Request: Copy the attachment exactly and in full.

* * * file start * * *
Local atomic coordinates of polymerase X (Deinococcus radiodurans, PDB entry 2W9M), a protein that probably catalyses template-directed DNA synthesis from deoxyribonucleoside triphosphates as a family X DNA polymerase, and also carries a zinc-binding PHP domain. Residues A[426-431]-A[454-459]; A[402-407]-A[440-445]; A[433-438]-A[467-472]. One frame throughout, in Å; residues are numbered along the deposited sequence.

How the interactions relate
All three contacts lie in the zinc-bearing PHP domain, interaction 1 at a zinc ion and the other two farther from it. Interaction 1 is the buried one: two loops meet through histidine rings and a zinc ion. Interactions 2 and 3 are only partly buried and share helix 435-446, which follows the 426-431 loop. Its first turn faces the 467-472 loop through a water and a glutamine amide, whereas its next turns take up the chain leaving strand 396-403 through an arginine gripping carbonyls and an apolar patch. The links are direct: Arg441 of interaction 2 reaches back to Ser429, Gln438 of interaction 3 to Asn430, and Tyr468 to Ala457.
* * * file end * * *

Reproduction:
Local atomic coordinates of polymerase X (Deinococcus radiodurans, PDB entry 2W9M), a protein that probably catalyses template-directed DNA synthesis from deoxyribonucleoside triphosphates as a family X DNA polymerase, and also carries a zinc-binding PHP domain. Residues A[426-431]-A[454-459]; A[402-407]-A[440-445]; A[433-438]-A[467-472]. One frame throughout, in Å; residues are numbered along the deposited sequence.

How the interactions relate
All three contacts lie in the zinc-bearing PHP domain, interaction 1 at a zinc ion and the other two farther from it. Interaction 1 is the buried one: two loops meet through histidine rings and a zinc ion. Interactions 2 and 3 are only partly buried and share helix 435-446, which follows the 426-431 loop. Its first turn faces the 467-472 loop through a water and a glutamine amide, whereas its next turns take up the chain leaving strand 396-403 through an arginine gripping carbonyls and an apolar patch. The links are direct: Arg441 of interaction 2 reaches back to Ser429, Gln438 of interaction 3 to Asn430, and Tyr468 to Ala457.